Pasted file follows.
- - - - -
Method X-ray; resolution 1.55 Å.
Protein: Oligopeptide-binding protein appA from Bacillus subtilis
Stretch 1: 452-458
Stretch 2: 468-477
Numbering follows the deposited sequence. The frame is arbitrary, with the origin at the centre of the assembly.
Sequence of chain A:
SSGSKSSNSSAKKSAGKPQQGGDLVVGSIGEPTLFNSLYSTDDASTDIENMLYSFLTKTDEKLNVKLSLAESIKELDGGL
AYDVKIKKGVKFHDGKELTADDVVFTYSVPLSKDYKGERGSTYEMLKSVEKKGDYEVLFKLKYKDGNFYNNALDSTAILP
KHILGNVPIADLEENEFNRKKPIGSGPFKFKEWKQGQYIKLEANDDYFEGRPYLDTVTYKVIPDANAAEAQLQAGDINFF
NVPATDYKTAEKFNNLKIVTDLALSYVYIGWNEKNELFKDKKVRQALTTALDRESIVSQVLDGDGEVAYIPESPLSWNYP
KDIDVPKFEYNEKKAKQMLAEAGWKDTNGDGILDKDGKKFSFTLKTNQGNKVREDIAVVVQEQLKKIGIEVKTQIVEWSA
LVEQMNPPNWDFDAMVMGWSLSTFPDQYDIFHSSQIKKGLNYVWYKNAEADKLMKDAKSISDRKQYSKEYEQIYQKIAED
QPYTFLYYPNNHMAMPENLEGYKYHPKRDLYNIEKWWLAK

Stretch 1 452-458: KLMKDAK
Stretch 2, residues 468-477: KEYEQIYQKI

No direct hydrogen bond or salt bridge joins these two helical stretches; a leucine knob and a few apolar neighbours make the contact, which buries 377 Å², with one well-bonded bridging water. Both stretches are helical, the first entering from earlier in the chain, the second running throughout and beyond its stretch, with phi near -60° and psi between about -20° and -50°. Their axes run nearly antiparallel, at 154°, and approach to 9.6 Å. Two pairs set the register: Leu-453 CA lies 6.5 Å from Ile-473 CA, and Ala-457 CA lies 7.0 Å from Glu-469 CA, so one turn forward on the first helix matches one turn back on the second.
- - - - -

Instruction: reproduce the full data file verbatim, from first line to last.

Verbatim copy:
Method X-ray; resolution 1.55 Å.
Protein: Oligopeptide-binding protein appA from Bacillus subtilis
Stretch 1: 452-458
Stretch 2: 468-477
Numbering follows the deposited sequence. The frame is arbitrary, with the origin at the centre of the assembly.
Sequence of chain A:
SSGSKSSNSSAKKSAGKPQQGGDLVVGSIGEPTLFNSLYSTDDASTDIENMLYSFLTKTDEKLNVKLSLAESIKELDGGL
AYDVKIKKGVKFHDGKELTADDVVFTYSVPLSKDYKGERGSTYEMLKSVEKKGDYEVLFKLKYKDGNFYNNALDSTAILP
KHILGNVPIADLEENEFNRKKPIGSGPFKFKEWKQGQYIKLEANDDYFEGRPYLDTVTYKVIPDANAAEAQLQAGDINFF
NVPATDYKTAEKFNNLKIVTDLALSYVYIGWNEKNELFKDKKVRQALTTALDRESIVSQVLDGDGEVAYIPESPLSWNYP
KDIDVPKFEYNEKKAKQMLAEAGWKDTNGDGILDKDGKKFSFTLKTNQGNKVREDIAVVVQEQLKKIGIEVKTQIVEWSA
LVEQMNPPNWDFDAMVMGWSLSTFPDQYDIFHSSQIKKGLNYVWYKNAEADKLMKDAKSISDRKQYSKEYEQIYQKIAED
QPYTFLYYPNNHMAMPENLEGYKYHPKRDLYNIEKWWLAK

Stretch 1 452-458: KLMKDAK
Stretch 2, residues 468-477: KEYEQIYQKI

No direct hydrogen bond or salt bridge joins these two helical stretches; a leucine knob and a few apolar neighbours make the contact, which buries 377 Å², with one well-bonded bridging water. Both stretches are helical, the first entering from earlier in the chain, the second running throughout and beyond its stretch, with phi near -60° and psi between about -20° and -50°. Their axes run nearly antiparallel, at 154°, and approach to 9.6 Å. Two pairs set the register: Leu-453 CA lies 6.5 Å from Ile-473 CA, and Ala-457 CA lies 7.0 Å from Glu-469 CA, so one turn forward on the first helix matches one turn back on the second.